Finding a way to deal with religious and lifestyle differences while still upholding values that serve the common good may be the largest challenge facing society today. Addressing religious and lifestyle issues requires a two-pronged approach. First, there is a “foundational moral wisdom” which serves the common good. There exists a significant consensus concerning qualities of good character such as honesty, courtesy, persistence, and compassion that should be purposefully promoted in the public arena. A well-informed citizenry without agreed-upon principles to guide thinking, believing and acting leads to a fragmented nation. A cohesive society that celebrates differences must endorse a core set of values to sustain a common culture (Boyer, 1989; Glenn, 1989; Haynes & Nord 1993).

The source for spiritual truth is not restricted to Scripture. Some believers view character education as secularizing religious values. They are reluctant to applaud outlooks expressed in non-Christian religions even if they are consistent with biblical teaching. The Christian faith has no monopoly on concepts like honesty, fairness, kindness, and justice. Believers should not shy away from endorsing these values since they are embedded in the Christian value system.

Second, there are limits to consensus and society faces a dilemma when confronted with issues where convictions run the deepest, yet vary the widest. On questions such as human origins, homosexual lifestyles, dispensing condoms in schools, and abortion there does not seem to be common or even neutral ground. On these controversial issues, the optimal approach is to orchestrate dialogue between people in the community representing all perspectives on the issue. The purpose of this conversation is to find some common ground for the common good. Using the First Amendment as a framework for the ground rules, these representatives work to find an approach that will best protect the rights of all students. The most successful strategy is to simultaneously hammer out a comprehensive policy to address a number of cultural or religious issues before any conflict occurs (Creel, Boyer, Mesch, & Nanji 1993; Haynes & Nord 1993). Without strong emphasis on civil dialogue, our nation is in danger of harboring isolated separatists at best, and inflaming tribal warfare at worst (Heie 1992).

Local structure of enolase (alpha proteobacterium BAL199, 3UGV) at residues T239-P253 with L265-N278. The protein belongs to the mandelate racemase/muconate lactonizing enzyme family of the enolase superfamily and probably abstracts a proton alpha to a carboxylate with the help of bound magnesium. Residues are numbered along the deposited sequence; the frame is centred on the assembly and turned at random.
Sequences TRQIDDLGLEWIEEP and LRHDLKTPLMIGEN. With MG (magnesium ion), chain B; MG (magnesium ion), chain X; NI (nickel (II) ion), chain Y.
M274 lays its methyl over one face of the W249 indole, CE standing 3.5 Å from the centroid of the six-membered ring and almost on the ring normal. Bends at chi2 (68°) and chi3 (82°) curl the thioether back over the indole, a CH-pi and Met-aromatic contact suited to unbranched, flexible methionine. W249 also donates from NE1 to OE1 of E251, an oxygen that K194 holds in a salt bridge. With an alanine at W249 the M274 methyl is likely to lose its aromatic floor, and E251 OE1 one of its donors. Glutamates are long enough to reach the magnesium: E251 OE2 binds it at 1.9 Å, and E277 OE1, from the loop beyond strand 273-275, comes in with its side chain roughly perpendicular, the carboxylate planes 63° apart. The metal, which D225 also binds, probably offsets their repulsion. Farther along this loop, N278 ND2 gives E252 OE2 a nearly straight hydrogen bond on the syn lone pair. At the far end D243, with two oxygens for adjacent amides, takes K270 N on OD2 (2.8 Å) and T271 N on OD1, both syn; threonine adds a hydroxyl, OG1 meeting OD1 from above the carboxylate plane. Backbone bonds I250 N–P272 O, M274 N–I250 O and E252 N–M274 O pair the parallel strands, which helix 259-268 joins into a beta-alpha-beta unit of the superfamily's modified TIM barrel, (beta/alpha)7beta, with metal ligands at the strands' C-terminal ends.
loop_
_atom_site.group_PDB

Even for deeply divisive topics such as the teaching of origins, opportunity exists to address issues without tearing communities apart. It is possible, as recounted in an ASCD symposium entitled, Religious Communities as Potential Allies of Education (Creel, Boyer, Mesch, & Nanji 1993), to bring together evolutionists, creationists, and theologians for a fruitful dialogue on the presentation of origins in the public classroom. The group concluded that the creationist view is part of history and that discussing it in the science classroom serves the useful public purpose of exploring diverse perspectives. Educators must find ways to conduct honest, open conversations and to teach prevailing theories and critiques of those theories without imposing their own views.

Implications for Christian Higher Education

What does all this mean for Christian higher education? How should programs change to meet the needs for living and learning in the 21st century? Bush (1989) articulates a vision for Christian higher education:

[Programs should] challenge those young adults toward commitment, understanding, compassion, wholeness, and inclusiveness – an inclusiveness that negates the destructively fragmenting dualism that has separated the sacred from the secular, and impels them to become world Christians. We are to help them understand that to be a Christian is to be called and empowered by God to do good in both the public and private areas of life. (pp. 2-3)

How can Christian higher education best equip Christian citizens to conduct themselves in a Christ-like fashion in a society where fairness for all cultures, faiths, and lifestyles must be preserved? The answer to this question requires some paradigm shifts. Change is difficult in Christian higher education because there tends to be a mindset that is instinctively wary of other points of view. In some respect that is a useful quality that prevents Christians from falling prey to educational fads, but it also inhibits needed reevaluation and readjustment.